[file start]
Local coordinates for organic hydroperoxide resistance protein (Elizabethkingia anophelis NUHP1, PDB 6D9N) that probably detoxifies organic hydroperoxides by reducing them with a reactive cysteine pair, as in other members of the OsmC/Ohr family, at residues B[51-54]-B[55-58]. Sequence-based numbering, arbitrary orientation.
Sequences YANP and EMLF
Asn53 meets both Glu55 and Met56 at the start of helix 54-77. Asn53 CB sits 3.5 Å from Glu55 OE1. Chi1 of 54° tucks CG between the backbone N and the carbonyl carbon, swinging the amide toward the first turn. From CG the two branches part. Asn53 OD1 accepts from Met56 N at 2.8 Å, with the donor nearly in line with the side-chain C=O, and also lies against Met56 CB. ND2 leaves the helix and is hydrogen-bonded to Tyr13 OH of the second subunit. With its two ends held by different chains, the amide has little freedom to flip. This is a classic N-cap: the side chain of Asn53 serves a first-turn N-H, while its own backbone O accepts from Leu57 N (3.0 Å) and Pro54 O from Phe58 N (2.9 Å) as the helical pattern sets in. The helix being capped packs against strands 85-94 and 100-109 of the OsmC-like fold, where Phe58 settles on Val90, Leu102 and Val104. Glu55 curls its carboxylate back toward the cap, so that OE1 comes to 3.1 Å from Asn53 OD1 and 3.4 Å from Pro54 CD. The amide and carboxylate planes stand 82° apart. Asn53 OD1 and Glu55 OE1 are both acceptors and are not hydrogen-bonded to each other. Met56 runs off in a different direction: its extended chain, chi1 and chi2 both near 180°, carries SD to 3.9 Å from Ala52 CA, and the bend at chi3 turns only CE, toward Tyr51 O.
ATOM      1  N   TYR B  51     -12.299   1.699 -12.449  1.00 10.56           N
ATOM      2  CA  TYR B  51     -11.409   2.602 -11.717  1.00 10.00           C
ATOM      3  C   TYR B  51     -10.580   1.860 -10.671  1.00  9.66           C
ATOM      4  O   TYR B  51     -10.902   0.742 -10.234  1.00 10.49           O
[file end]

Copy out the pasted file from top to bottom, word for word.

Local coordinates for organic hydroperoxide resistance protein (Elizabethkingia anophelis NUHP1, PDB 6D9N) that probably detoxifies organic hydroperoxides by reducing them with a reactive cysteine pair, as in other members of the OsmC/Ohr family, at residues B[51-54]-B[55-58]. Sequence-based numbering, arbitrary orientation.
Sequences YANP and EMLF
Asn53 meets both Glu55 and Met56 at the start of helix 54-77. Asn53 CB sits 3.5 Å from Glu55 OE1. Chi1 of 54° tucks CG between the backbone N and the carbonyl carbon, swinging the amide toward the first turn. From CG the two branches part. Asn53 OD1 accepts from Met56 N at 2.8 Å, with the donor nearly in line with the side-chain C=O, and also lies against Met56 CB. ND2 leaves the helix and is hydrogen-bonded to Tyr13 OH of the second subunit. With its two ends held by different chains, the amide has little freedom to flip. This is a classic N-cap: the side chain of Asn53 serves a first-turn N-H, while its own backbone O accepts from Leu57 N (3.0 Å) and Pro54 O from Phe58 N (2.9 Å) as the helical pattern sets in. The helix being capped packs against strands 85-94 and 100-109 of the OsmC-like fold, where Phe58 settles on Val90, Leu102 and Val104. Glu55 curls its carboxylate back toward the cap, so that OE1 comes to 3.1 Å from Asn53 OD1 and 3.4 Å from Pro54 CD. The amide and carboxylate planes stand 82° apart. Asn53 OD1 and Glu55 OE1 are both acceptors and are not hydrogen-bonded to each other. Met56 runs off in a different direction: its extended chain, chi1 and chi2 both near 180°, carries SD to 3.9 Å from Ala52 CA, and the bend at chi3 turns only CE, toward Tyr51 O.
ATOM      1  N   TYR B  51     -12.299   1.699 -12.449  1.00 10.56           N
ATOM      2  CA  TYR B  51     -11.409   2.602 -11.717  1.00 10.00           C
ATOM      3  C   TYR B  51     -10.580   1.860 -10.671  1.00  9.66           C
ATOM      4  O   TYR B  51     -10.902   0.742 -10.234  1.00 10.49           O